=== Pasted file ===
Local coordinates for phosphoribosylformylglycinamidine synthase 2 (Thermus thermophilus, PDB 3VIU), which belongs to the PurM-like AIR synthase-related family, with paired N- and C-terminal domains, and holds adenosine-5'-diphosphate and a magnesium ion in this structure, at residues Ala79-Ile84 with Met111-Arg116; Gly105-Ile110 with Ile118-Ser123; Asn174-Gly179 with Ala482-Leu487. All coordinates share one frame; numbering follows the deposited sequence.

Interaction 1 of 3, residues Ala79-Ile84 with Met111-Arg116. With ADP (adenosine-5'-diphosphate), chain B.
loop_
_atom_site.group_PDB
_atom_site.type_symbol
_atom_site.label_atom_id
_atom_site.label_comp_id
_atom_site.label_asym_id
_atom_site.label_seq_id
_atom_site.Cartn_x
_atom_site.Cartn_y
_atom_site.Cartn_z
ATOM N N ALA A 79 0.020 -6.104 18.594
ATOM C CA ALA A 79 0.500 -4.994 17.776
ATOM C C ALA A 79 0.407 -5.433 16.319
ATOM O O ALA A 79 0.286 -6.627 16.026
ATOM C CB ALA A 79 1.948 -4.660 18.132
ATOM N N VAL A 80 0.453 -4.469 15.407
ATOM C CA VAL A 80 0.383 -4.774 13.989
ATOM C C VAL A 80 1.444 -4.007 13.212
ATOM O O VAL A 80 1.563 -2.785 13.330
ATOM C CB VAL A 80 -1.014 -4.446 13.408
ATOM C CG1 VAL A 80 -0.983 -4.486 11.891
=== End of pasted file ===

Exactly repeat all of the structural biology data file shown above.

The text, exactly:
Local coordinates for phosphoribosylformylglycinamidine synthase 2 (Thermus thermophilus, PDB 3VIU), which belongs to the PurM-like AIR synthase-related family, with paired N- and C-terminal domains, and holds adenosine-5'-diphosphate and a magnesium ion in this structure, at residues Ala79-Ile84 with Met111-Arg116; Gly105-Ile110 with Ile118-Ser123; Asn174-Gly179 with Ala482-Leu487. All coordinates share one frame; numbering follows the deposited sequence.

Interaction 1 of 3, residues Ala79-Ile84 with Met111-Arg116. With ADP (adenosine-5'-diphosphate), chain B.
loop_
_atom_site.group_PDB
_atom_site.type_symbol
_atom_site.label_atom_id
_atom_site.label_comp_id
_atom_site.label_asym_id
_atom_site.label_seq_id
_atom_site.Cartn_x
_atom_site.Cartn_y
_atom_site.Cartn_z
ATOM N N ALA A 79 0.020 -6.104 18.594
ATOM C CA ALA A 79 0.500 -4.994 17.776
ATOM C C ALA A 79 0.407 -5.433 16.319
ATOM O O ALA A 79 0.286 -6.627 16.026
ATOM C CB ALA A 79 1.948 -4.660 18.132
ATOM N N VAL A 80 0.453 -4.469 15.407
ATOM C CA VAL A 80 0.383 -4.774 13.989
ATOM C C VAL A 80 1.444 -4.007 13.212
ATOM O O VAL A 80 1.563 -2.785 13.330
ATOM C CB VAL A 80 -1.014 -4.446 13.408
ATOM C CG1 VAL A 80 -0.983 -4.486 11.891